Why WaPo's call for a "golden secure key" is stupid


#1

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#2

If they have a valid court order, let them deliver it to the person they are targeting. If that person doesn’t comply with the court order, he or she can then be dealt with according to long-established law. None of this “trust us, we won’t abuse our secret powers issued by secret courts” bullshit. If it can be abused, it will. And it has. Repeatedly.

kos


#3

I guess the Washington Post hasn’t heard of google because 30 seconds of using it would have returned tens of thousands of hits explaining why master keys are a shit idea.

One of the hits could even be their very own newspaper:

http://www.washingtonpost.com/wp-srv/WPcap/1999-12/29/029r-122999-idx.html


#4

It’s this disease nontechnical people have that makes them think computers can (1) tell the difference between one person using it and someone else pretending to be that person, (2) tell the difference between one set of ones and zeroes and another set of ones and zeroes beyond superficial format information, and (3) understand which ones and zeroes comply with local law and which forms of access to them comply with local law.

Or, as xkcd recently put it, “In CS, it can be hard to explain the difference between the easy and the virtually impossible.”


#5

I’d classify it more as a bad case of magical thinking; their phrasing of “technical wizardry” is telling. They want a wizard’s charms, the kind of thing that fantasy novels abound with, the blade that only the true king can remove from the rock, the ring that only the true of heart can wear, etc.


#6

The answer is simple: just keep a unicorn on staff, and he’ll certify who’s a virgin, and who isn’t.


#7

Anyone who’s watched Scooby Doo could tell you this is a dumb idea. Hiding the secret entrance to your private stuff is not going to keep out those meddling kids.


#8

Oh no, it’s the Clipper Chip debacle all over again.

https://en.wikipedia.org/wiki/Clipper_chip for those too young to remember.


#9

The chip turned out to have a hole that allowed you to send a different key to escrow than what was really used. So the govt would get a bad key and didn’t know about it until they’d try to actually use it. And even without, nothing would prevent you from encapsulating a second encryption layer in the “government-approved” “legal” one.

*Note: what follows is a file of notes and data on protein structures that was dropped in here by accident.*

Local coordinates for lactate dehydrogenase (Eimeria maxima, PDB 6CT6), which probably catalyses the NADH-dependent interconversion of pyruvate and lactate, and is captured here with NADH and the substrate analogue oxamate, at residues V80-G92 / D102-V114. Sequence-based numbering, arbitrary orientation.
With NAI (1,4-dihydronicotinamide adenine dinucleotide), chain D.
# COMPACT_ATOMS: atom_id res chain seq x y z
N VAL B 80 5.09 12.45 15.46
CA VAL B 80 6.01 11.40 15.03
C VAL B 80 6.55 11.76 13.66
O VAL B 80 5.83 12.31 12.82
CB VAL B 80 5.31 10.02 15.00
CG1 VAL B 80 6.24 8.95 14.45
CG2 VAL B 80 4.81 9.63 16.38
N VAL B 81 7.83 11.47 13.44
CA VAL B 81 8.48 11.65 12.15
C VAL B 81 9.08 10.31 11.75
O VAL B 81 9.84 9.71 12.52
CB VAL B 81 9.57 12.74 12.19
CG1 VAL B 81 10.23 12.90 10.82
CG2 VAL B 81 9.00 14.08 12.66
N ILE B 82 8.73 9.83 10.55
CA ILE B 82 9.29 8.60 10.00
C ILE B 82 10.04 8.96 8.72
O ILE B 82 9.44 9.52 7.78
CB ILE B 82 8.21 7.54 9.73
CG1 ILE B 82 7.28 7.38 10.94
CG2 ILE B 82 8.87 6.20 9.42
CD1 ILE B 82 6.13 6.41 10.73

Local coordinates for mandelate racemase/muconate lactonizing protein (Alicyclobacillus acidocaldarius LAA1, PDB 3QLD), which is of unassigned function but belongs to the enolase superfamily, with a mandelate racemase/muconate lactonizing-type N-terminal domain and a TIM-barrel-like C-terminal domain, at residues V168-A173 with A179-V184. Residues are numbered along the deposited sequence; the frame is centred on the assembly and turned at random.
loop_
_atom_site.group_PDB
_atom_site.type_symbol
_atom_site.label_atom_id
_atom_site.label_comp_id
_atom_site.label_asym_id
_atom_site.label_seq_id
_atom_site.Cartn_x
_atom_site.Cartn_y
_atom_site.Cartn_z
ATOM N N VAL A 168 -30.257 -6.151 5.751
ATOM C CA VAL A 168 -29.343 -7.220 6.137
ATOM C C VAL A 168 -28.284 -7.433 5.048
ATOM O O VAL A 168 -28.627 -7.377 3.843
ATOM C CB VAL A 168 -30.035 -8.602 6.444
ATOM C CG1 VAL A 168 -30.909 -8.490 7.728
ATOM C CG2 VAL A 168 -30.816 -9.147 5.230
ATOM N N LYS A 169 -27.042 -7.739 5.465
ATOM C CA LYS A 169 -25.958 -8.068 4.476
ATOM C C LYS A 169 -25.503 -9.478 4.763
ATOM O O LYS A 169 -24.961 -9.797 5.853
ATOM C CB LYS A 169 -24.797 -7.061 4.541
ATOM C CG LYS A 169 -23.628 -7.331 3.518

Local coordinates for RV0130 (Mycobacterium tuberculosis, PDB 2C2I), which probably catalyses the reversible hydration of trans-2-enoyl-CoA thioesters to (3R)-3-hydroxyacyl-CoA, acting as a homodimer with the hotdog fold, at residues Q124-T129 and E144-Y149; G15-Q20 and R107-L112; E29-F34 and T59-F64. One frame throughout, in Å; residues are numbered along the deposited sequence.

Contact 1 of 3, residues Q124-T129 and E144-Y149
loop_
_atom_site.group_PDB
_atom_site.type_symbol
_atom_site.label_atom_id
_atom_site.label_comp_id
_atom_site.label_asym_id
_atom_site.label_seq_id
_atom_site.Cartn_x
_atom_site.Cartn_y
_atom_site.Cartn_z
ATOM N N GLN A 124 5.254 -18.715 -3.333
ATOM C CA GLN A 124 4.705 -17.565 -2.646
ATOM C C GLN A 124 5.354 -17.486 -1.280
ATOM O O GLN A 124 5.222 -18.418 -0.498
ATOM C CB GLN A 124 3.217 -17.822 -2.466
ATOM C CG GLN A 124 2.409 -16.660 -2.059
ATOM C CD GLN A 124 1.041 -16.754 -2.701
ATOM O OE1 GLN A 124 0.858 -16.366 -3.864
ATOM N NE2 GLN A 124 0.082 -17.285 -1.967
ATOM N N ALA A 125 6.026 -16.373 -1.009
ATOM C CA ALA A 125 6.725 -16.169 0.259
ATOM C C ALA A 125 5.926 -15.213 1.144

#10

I don’t know, unicorns lead to some really odd security vulnerabilities. And recovering from a breach can be a LOT harder than just emailing the affected customers.


#11

Golden key? Do you suppose an engineer came up with that phrase? Or maybe it was a lobbyist?


#12

Must have been. All of the fantasy lit insist on silver keys. Gold’s too soft to hold teeth properly, afterall, and how are you supposed to open all of those chests in Fable with a gold key?


#13

Pure gold, yes. But you can alloy it, article with table of mechanical properties for some of the alloys here. Most of metals, at least with face centered cubic crystal structure, are rather soft when pure (which includes silver), so they have to be work-hardened, alloyed, or both.

Fantasy writers are rarely metallurgists.

Edit: Especially well it is shown on casting silver bullets with lead-bullet equipment, not taking in account the significantly higher surface tension of molten silver in comparison with lead and its alloys. A much longer entry channel is needed in the mould to counteract the surface tension with the liquid’s hydrostatic pressure, or spin casting or similar trick has to be used (dentists do that often when casting crowns - pour the metal into the mould attached to a string, then spin it for a while until the metal solidifies).


#14

“With the Washington Post’s proposal, it will all be leaked, a kind of secure golden shower.”

All this talk of gold and silver, that line is the real treasure.


#15

It sounds like an exciting opportunity for regulatory capture. Let me charge 10 cents a key stored on behalf of the US Government. :wink:


#16

Agree 100% with user Ratel. If we really want privacy, we need to force investigators to justify their need to see your data with a search warrant. If you are not the one-and-only person who has a key to your data, the government will eventually construct a law that allows them to access one or more of those keys without your consent and without a court order. A search warrant makes it clear that you are under suspicion and defines the thing(s) being searched for - in other words, the government is not able to take private actions against you hidden from the eyes of the public. Once they have that ability, they can turn you into a “non-person” fairly quickly, but so long as their actions must be recorded and public, you have a chance to grab a lifeline and begin to protect yourself. Hidden=eventually abused.


#17

Well, I think it amounts to the same thing: people think computers are magic.


#18

That would explain the hacker witch hunts.


#19

Not a new idea at all. Back in the Internet Dark Ages (thats the Clinton Era for you kids playing on my lawn) I worked for some folks involved in an idea called Trusted Key Escrow. See also Schneirer from back then. Disclosure, one of the co-authors cited there worked for my employer at the time.


#20

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